It has been a long time, too long, but summer feels most like summer if you can let things go. I have not been blogging or cooking very much, but I have been sitting in my yard, harvesting tomatoes, kale, and zucchini from the garden, plus enjoying the very first blackberries that our newly planted bushes have produced.
Early this morning I found out, via Whats App, that we have a new great-niece, born in Jerusalem. Of course I was elated to hear the good news but sad that we aren’t there to celebrate her birth. That was the beginning of the thread that started weaving through my head. Babies, Israel, missing everyone there, and then the food, always the food.
One of the things that I love most about Israel is that in a relatively small country, you can meet Jews from everywhere, and eat food that is equally diverse. Ethnic dishes rub up against each other, and like the Olim themselves, the dishes are influenced by what’s local, both ingredients and people. One of my favorite vegetables is Bamia, or okra, a dish I was first introduced to by a Libyan Jew but taught how to cook by an Egyptian Jew. It is a dish that people really like or really dislike, mainly because of the gelatinous texture if cooked incorrectly. Stewed slowly in a simple tomato sauce, over a low flame and rarely stirred, the pods stay intact, avoiding that slimy texture associated with okra.
Today, I wished my sister-in-law Mazel Tov on her newest granddaughter, and received the first photo of baby girl Azran. I made okra and schwarma for dinner, and I blogged. Not bad for a lazy summer day. I may not be in Israel but Israel is here with me on this Shabbat.
1 pound okra
2 tbsp olive oil
1 onion, diced
2-3 cloves of garlic, thinly sliced
1 cup water
2-3 Tb tomato paste
Salt and cracked pepper to taste
1 tsp chicken bouillon (pareve)
In a medium-sized pot, sauté diced onion in olive oil over low flame till onion is soft. Add garlic and cook for a minute or two. Add okra. Mix remaining ingredients in a cup, add to pot, and taste to adjust seasoning. I like it hot so add chili flakes if you want. Cover and simmer for about 45 minutes or till pods are very tender, stirring as little as possible. Serves 4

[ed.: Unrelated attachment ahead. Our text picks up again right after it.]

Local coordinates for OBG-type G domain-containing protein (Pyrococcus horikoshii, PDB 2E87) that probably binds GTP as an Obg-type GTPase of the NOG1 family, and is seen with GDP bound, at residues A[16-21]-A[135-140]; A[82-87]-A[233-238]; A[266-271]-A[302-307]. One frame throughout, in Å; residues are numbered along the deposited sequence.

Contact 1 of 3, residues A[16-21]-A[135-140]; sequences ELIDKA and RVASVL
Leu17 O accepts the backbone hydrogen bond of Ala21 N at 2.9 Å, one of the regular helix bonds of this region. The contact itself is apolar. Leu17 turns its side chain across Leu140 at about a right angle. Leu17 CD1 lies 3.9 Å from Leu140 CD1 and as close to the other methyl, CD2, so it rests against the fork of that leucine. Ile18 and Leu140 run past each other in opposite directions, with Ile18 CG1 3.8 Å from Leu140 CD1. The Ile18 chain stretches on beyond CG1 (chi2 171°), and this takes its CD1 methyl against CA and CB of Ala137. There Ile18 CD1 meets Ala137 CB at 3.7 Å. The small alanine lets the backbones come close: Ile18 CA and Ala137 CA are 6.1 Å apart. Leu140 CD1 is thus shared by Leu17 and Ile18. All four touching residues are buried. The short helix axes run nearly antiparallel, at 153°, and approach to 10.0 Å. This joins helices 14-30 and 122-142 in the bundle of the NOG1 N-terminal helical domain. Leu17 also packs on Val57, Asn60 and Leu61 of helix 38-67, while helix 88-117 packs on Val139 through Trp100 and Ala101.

Enjoy and Shabbat Shalom,
July 23, 2016 at 6:40 PM
I’ve never tasted okra! Not a staple north of the border. You do make it sound good though, love, Gail
July 23, 2016 at 8:30 PM
Really? Debbie never makes it? It’s an acquired taste for sure!
July 22, 2016 at 6:21 PM
I make something very similar but add cayenne pepper. It is really easy to cook if you just let it alone Mazal Tov to the Saiger clan on your latest addition. The best Shabbat gift is a new baby
July 23, 2016 at 8:29 PM
I would like it with cayenne too. I couldn’t agree more and thank you!!
July 22, 2016 at 4:47 PM
So great to hear from you . Mazeltov!!!!
Sent from my iPhone
July 22, 2016 at 4:53 PM
Thank you!! See you soon!!! Shabbat Shalom
July 22, 2016 at 4:29 PM
What an absolutely lovely post Irene. You write beautifully about your beautiful observations and feelings. And I look forward to trying your okra recipe.
July 22, 2016 at 4:37 PM
Thank you so much Wayne. Hope to see you and Deborah very soon.
July 22, 2016 at 4:28 PM
I love you, I love your blog, but nothing will persuade me to cook okra! (But, as usual, another highly entertaining, feel-good post!)
July 22, 2016 at 4:38 PM
You are too funny. Are you sure you are Southern? What if I fried it, in buttermilk, would you eat it then? Love you and thank you Elin!!!!